Why You Should Never Kill A House Centipede Again Inside Your Home

Centipedes are distinguished by their worm-like bodies, numerous legs, long, sensitive antennae, yellow to dark brown coloration, and small mouths with venom glands. Centipedes, in fact, can have anywhere from fifteen to seventy-seven pairs of legs, which they use to scurry across the ground and climb vertical surfaces. Will a centipede bite if it comes too close? Centipedes can bite and inject venom, but they are rarely dangerous to humans or animals.

Centipede bites can cause mild soreness or redness, but no serious health problems have been linked to them. But that doesn’t make centipedes something to look forward to. Learn more about centipedes, their natural predator, and why you should never attempt to kill a house centipede on your own, as well as the advantages of South Portland centipede control and pest control, in the sections below. Here are five facts about those mysterious centipedes in your basement that you may not be aware of:

1. The age of a centipede is directly proportional to the number of legs it has. This is due to centipedes’ ability to recover lost legs during molting. By molting more frequently, they can increase their leg count. If a centipede loses some of its legs during this stage, it may take several molts for it to regain use of all of its legs. 2. Centipedes, one of the oldest animals, can trace their ancestors back more than 400 million years.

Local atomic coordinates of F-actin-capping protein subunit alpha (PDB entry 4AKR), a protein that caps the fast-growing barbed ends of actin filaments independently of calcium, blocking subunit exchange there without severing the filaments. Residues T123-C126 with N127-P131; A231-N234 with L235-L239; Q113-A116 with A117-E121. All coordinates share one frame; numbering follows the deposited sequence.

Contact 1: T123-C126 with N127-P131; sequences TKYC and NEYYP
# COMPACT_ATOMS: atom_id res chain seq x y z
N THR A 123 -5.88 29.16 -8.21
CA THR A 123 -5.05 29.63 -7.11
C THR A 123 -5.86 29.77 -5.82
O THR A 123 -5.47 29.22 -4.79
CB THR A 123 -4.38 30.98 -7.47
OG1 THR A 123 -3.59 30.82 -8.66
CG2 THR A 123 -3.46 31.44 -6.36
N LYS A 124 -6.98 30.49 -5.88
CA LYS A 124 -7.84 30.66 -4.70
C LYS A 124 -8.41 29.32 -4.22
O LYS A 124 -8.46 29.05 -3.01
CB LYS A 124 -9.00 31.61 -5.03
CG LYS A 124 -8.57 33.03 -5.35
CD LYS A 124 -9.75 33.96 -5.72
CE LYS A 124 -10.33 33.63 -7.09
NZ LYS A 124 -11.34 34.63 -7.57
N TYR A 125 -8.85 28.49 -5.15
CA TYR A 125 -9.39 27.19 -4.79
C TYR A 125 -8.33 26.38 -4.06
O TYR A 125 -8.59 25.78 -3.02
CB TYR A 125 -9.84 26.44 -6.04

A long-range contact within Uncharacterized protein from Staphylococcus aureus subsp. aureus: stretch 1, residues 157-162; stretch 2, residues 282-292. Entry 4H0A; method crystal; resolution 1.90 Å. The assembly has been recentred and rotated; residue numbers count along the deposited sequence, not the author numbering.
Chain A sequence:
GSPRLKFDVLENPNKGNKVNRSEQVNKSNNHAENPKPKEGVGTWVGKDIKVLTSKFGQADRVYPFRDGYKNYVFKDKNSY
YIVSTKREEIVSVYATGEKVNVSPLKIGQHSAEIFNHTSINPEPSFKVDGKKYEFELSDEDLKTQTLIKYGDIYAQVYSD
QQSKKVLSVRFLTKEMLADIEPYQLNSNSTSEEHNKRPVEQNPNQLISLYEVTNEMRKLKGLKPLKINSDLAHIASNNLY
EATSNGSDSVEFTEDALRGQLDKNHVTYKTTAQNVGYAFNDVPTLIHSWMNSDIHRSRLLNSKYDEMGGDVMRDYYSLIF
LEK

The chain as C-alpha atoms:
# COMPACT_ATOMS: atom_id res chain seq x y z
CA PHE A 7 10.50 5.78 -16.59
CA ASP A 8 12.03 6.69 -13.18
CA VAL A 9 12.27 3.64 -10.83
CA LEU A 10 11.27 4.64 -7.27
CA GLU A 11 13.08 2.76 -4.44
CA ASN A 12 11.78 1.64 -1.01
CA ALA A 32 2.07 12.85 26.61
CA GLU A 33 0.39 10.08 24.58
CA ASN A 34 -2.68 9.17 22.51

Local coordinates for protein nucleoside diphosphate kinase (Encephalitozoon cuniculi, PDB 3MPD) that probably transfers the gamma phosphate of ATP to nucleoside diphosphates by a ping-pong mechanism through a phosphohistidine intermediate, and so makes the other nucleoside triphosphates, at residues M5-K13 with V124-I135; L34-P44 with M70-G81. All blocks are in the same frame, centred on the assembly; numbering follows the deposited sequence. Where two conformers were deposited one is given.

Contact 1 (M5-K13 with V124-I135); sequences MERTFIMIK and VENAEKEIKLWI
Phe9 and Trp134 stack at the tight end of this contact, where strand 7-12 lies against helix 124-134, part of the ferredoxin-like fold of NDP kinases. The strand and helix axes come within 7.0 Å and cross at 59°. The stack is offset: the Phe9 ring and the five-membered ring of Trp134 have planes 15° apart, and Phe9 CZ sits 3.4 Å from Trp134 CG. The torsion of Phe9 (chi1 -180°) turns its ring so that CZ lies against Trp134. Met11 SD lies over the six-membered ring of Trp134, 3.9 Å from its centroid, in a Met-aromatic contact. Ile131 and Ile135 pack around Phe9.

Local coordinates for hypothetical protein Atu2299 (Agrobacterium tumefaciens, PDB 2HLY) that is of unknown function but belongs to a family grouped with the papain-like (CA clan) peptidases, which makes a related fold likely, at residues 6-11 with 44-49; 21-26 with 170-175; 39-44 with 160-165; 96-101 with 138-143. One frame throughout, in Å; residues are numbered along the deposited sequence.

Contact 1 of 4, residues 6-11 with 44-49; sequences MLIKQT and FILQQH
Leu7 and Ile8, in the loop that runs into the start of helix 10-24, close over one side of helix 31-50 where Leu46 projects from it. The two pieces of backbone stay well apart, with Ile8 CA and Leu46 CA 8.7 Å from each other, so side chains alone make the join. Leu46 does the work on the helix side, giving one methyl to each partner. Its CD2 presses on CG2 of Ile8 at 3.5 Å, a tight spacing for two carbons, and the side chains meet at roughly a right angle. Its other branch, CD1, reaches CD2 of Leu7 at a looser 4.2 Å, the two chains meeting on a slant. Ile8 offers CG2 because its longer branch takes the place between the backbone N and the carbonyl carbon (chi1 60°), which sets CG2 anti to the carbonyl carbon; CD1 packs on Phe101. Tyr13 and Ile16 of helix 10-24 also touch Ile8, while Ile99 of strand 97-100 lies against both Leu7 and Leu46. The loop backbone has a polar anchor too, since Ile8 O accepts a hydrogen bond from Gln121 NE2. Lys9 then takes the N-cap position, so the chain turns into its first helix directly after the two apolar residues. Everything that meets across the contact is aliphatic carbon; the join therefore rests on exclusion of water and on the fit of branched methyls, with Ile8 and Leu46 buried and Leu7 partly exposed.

3. A centipede isn’t as slow as you might think when it’s determined to catch prey or flee from a predator. Because of their segmented body, numerous pairs of legs, and waxy outer covering, centipedes can cover more than a foot of floor in less than a second. 4. Centipedes eat a wide variety of animals. Larger centipedes can easily consume far larger prey than smaller species, such as worms, insects, roaches, and mollusks. 5. Some centipedes, such as the common house centipede, can live for up to six years.

Chilopoda Latreille, 1817

Regardless of their potential allure, you probably don’t want these unknown beings skulking around in your cellar. What causes centipedes to die? Centipedes are eaten by a variety of animals, including birds, spiders, mice, frogs, beetles, and snakes. Larger centipedes eat a wide range of animals, including frogs and spiders. Frogs and spiders that hunt centipedes for food usually target the young or weaker ones who can’t flee.

Why Should You Never Kill A House Centipede? Is it possible to get rid of a house centipede if you find one? It may be tempting to handle this annoyance on your own, but you should not. The presence of a few house centipedes is not always undesirable. They not only keep spiders and roaches away from you, but they also get rid of them. Centipedes, on the other hand, do not build nests or webs, so you won’t have to worry about them driving away more serious pests.

Centipedes, on the other hand, can quickly shift from benefactor to villain. While a few house centipedes here and there may help keep the rodent population under control, a full-fledged colony can be a major annoyance if not eradicated and may attract other unwanted pests. A centipede can live for up to ten years, so you don’t want one around your house. Even if the centipedes in your home have not yet become a major issue, contact a professional. House centipedes may not be completely effective at preventing harmful pests like cockroaches, and their presence may indicate a larger pest problem.

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